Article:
Remove-Item "/traefik.zip" -Force

ENTRYPOINT [ "/traefik" ]

# Metadata
LABEL org.opencontainers.image.vendor="Traefik Labs" \
    org.opencontainers.image.url="https://traefik.io" \
    org.opencontainers.image.source="https://github.com/traefik/traefik" \
    org.opencontainers.image.title="Traefik" \
    org.opencontainers.image.description="A modern reverse-proxy" \
    org.opencontainers.image.version=$env:VERSION \

Because of that I also had to update the related docker-compose section of docker-compose.override.yml file:

    isolation: ${ISOLATION}
    image: ${REGISTRY}traefik:${TRAEFIK_VERSION}-servercore-${EXTERNAL_IMAGE_TAG_SUFFIX}
      context: ../../docker/build/traefik
      - ../../docker/traefik:C:/etc/traefik
    - rendering

What I want to pay attention here - I am now using ${ISOLATION} as the rest of the containers are using instead of dedicated TRAEFIK_ISOLATION which can now be removed from .env.

Another thing is that I am passing fully parametrized image name:


I intentionally do not prefix it with ${COMPOSE_PROJECT_NAME} so that this image becomes reusable between several solutions on the same machine, which saves some disk drive space.

Last step would be adding .env parameter TRAEFIK_VERSION=v2.9.8 and removing TRAEFIK_IMAGE parameter which is no longer needed. Good to go!

Outcomes and verdict

I tested all of the important features of the platform, including Experience Editor and it all works, and what is especially important – works impressively fast with the Process isolation mode. And since all the containers are built with ltsc2022 and run in Process isolation, one doesn't need Hyper-V at all!

As for me, I ended up having a nice and powerful laptop suitable for modern Sitecore headless operations.

Enjoy faster development!

Content Hub One full review: good, bad and ugly

Most of my readers know me as a dedicated Sitecore professional, however, those who are close to me are aware of the variety of my hobbies. Some of them also know me as a Scotch whisky expert and collector. After living for almost 15 years in the UK I got a pretty decent collection of these spirits and learned hundreds of facts from attending dozens of whisky distilleries in Scotland.

Once I got my hands on a new SaaS offering from Sitecore - Content Hub One, I decided to give it a try on a practical example and try its capabilities as I was doing a real application. What would I use for the demo purposes? Something I know much about  - that's how exposing my whisky collection was chosen. Let's go through all the way starting with content modeling, going through actual data and media authoring and publishing, and eventually creating a headless app for content delivery.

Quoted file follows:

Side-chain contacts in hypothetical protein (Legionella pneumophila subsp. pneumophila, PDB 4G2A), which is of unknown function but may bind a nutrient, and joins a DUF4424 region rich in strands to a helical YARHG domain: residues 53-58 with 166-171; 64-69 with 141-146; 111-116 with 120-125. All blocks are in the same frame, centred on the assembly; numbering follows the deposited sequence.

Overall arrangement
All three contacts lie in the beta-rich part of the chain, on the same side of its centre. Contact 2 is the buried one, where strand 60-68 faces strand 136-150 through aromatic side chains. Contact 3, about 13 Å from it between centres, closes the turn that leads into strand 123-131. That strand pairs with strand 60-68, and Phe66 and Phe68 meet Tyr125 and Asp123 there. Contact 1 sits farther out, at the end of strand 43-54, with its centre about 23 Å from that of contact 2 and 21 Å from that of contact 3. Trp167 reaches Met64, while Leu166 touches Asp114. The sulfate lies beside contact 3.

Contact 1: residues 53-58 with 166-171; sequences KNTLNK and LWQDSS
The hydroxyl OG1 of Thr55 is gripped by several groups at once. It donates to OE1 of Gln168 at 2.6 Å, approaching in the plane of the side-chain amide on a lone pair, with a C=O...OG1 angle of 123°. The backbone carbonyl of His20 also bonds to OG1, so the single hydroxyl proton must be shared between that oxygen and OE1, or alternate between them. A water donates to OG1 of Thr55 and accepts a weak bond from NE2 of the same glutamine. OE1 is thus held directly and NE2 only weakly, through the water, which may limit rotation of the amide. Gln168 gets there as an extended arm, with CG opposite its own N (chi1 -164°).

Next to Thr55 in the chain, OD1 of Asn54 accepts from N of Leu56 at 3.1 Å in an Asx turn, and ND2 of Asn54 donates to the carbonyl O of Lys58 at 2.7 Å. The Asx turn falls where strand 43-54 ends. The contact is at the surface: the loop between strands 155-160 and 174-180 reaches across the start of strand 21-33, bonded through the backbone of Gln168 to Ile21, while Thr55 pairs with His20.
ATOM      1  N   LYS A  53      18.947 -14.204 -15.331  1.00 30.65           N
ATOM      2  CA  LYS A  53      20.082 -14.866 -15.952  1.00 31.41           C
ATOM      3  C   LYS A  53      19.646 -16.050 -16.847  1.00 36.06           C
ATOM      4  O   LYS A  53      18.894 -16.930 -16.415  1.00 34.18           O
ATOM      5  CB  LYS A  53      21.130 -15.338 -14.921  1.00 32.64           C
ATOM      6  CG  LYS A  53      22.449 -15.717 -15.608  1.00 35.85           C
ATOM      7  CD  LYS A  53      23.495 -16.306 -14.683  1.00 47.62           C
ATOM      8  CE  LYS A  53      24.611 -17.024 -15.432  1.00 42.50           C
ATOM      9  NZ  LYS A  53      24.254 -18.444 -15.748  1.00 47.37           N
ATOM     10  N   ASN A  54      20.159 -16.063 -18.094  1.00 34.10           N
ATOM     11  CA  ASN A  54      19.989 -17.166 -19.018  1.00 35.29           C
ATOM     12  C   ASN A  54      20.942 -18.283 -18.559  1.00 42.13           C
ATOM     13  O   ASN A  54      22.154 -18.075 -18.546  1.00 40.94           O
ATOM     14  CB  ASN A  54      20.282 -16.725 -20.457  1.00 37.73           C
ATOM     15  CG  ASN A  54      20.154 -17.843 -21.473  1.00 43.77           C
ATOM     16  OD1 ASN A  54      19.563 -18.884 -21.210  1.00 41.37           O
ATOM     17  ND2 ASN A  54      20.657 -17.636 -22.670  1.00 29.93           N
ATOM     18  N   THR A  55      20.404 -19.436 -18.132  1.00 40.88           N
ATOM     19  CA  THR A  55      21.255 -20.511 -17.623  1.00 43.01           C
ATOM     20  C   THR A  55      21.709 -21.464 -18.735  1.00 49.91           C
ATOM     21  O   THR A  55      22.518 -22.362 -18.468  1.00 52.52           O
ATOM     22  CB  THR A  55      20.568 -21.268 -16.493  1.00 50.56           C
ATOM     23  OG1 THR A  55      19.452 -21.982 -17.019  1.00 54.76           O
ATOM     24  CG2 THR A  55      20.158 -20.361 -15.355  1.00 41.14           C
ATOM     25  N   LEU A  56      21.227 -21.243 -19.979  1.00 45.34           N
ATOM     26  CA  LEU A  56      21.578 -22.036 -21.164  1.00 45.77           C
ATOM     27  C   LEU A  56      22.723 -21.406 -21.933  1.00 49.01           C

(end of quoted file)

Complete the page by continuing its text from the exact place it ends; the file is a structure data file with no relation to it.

First look

Once I got access to Content Hub ONE, I felt curious about what can I do using it. After logging through the portal, I got the ascetic main interface:

It exactly mimics your expected activities here: Content Types is used for Content modeling, Media - is for uploading media assets and Content is for creating content from your types and referencing uploaded media.

Content Hub One comes with handy documentation that helps understand the operations.

Content Modeling

For my purpose, I need to set up two content types - a listing type featuring items from the collection and item types itself to be used on the corresponding pages (marketers also know them as PLP and PDP).

Let's start with a Whisky type which represents the actual item from my collection. You can only choose from these basic field types:

  • Text type can be either short single-line value or multi-line long text up to 50,000 characters
  • Rich text includes markup and can take even more - 200,000 characters. It does not accept raw HTML.
  • Number, Boolean, and Date/Time are obvious and speak for themselves.
  • Reference gives the ability to link other content records to this item, with the unfortunate limit of max 10 items per field
  • Media is similar to the above with the difference that it allows referencing uploaded media items.

Unfortunately, some crucial fields are missing, such as those used for storing Links, URLs, and email addresses.

I ended up with the following structure for a Whisky item type that features as many of various field types as possible:

Next, let's create a Collection type to include a collection of items as well as some descriptive content within Rich text type:

Pay attention to the Archive field. From the home page, I want to distribute a zip archive with all 50 images of my collection, so I included this media field. The challenges of this implementation are described below.


Content Hub ONE users can upload media so that it gets published to Experience Edge CDN. However, its usage is very limited to only images of GIF, JPG, PNG, and WEBP formats.

That is not sufficient for my demo purposes. I also need to upload videos of creative ads for each of my whisky items, as is referenced at Whisky type and I also want to upload a ZIP archive with all the 50 images featuring my entire collection, referenced at Collection type. This is not something extraordinary and is very common for content-powered websites.

So, the question is - can I upload archives and videos? Officially - no, you cannot. However, nothing stops you from renaming your asses to something like video.mp4.jpg or archive.zip.jpg so that it successfully passes upload validation and actually gets uploaded and later published to Edge. With 70Mb limit per media item, it can host pretty much reasonably converted videos, archives, or whatever you may want to put there.

Note: please be aware that since anything else than images isn't officially supported, you may lose access to that content once. Use it at your own risk!